I live in Australia, but I'm sure it's no better in the US.
« Last Edit: April 09, 2017, 05:27:56 PM by HCE »
They lived and laughed and loved and left.

Monique

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Re: Mourning Attire
« Reply #6 on: April 08, 2017, 10:56:28 PM »
HCE, that's exactly how I feel about it. Wearing black as a fashion statement is so common now that I'm sure no one even pays attention to my wardrobe. In the first couple of weeks especially I wished there was a way to make my grief apparent to the outside world, if only so I wouldn't feel obligated to try and act cheerful in public. It's been 6 weeks now, and I'm functional enough to not be so concerned about that, but wearing mourning still just feels right. I also never take off my engagement ring- it's a symbol of the connection I'll always have to him.
Death cannot stop true love. All it can do is delay it for a while." --The Princess Bride

klim

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Re: Mourning Attire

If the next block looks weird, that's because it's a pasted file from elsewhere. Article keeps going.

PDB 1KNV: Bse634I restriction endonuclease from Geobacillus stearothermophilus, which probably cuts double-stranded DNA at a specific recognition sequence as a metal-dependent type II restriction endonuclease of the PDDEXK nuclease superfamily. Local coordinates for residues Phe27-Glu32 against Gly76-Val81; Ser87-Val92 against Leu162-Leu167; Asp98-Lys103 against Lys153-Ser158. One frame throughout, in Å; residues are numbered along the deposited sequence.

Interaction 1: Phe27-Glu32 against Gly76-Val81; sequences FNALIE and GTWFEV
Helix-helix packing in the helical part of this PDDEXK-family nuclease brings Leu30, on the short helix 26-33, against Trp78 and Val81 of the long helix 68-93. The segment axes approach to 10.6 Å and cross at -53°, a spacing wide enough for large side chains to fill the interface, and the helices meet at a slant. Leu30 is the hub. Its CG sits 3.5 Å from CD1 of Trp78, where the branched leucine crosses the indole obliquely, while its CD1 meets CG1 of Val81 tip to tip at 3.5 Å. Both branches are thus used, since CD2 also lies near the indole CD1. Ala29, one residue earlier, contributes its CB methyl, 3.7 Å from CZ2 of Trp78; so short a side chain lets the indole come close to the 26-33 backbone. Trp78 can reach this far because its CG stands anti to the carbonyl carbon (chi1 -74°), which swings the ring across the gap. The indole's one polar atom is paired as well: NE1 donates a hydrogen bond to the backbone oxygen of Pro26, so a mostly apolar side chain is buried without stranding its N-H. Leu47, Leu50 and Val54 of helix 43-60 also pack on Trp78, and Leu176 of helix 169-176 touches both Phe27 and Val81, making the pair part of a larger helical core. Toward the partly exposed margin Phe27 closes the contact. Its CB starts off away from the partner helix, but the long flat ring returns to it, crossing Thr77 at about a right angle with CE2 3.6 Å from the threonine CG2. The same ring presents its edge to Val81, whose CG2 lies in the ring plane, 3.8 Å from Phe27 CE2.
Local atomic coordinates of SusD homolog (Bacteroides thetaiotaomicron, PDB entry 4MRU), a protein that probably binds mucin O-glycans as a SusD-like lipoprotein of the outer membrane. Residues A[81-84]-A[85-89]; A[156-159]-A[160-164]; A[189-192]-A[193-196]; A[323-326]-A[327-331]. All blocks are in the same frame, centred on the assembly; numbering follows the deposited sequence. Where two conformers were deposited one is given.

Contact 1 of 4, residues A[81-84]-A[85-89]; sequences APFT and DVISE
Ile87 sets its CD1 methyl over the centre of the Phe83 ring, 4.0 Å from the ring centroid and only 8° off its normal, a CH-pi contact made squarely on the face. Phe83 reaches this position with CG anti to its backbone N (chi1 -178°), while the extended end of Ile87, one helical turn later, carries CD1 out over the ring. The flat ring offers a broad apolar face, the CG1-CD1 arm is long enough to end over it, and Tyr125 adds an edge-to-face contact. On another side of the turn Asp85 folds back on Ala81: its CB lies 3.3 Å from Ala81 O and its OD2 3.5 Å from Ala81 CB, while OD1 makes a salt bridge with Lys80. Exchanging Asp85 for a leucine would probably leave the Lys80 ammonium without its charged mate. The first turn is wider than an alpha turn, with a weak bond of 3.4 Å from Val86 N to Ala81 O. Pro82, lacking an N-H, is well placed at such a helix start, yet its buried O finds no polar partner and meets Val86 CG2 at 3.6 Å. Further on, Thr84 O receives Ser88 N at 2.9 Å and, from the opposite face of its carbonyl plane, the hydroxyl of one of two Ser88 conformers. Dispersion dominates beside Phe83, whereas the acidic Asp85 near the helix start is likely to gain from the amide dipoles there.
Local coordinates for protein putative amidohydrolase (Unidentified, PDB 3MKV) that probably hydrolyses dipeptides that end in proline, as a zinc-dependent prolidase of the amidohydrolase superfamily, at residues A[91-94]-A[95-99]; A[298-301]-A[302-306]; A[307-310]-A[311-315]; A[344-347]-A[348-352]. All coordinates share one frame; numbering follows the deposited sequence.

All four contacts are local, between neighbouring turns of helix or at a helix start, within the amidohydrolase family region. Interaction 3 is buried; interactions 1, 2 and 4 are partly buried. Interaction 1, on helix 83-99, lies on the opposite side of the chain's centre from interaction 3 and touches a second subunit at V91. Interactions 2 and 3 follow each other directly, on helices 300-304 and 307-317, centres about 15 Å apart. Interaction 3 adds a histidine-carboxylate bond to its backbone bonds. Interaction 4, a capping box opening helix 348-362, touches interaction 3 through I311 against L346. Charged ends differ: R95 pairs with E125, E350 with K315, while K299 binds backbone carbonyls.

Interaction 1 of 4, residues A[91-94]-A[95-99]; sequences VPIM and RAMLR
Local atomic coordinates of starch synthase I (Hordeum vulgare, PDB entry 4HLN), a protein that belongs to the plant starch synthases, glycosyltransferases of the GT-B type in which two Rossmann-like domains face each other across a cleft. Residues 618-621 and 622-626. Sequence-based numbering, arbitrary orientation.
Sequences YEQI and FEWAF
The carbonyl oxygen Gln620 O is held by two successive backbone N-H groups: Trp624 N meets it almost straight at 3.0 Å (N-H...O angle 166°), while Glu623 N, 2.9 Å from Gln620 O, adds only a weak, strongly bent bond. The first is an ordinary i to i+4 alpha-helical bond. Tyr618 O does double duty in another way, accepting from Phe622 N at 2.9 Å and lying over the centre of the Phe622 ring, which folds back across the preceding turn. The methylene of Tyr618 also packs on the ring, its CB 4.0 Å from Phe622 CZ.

« Reply #7 on: April 09, 2017, 09:36:24 AM »
Each to their own.....if it makes you feel good do it. As black is a common fashion statement I don't think the world will recognize it, but perhaps people that know you will regognize the statement.

I personally went with picking my favorite, make me feel good, clothes. In my grief I was looking for pick me ups in what every form I could , bright colours, meaningful jewellery ...I surrounded myself in happy things.
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Nuggets

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Re: Mourning Attire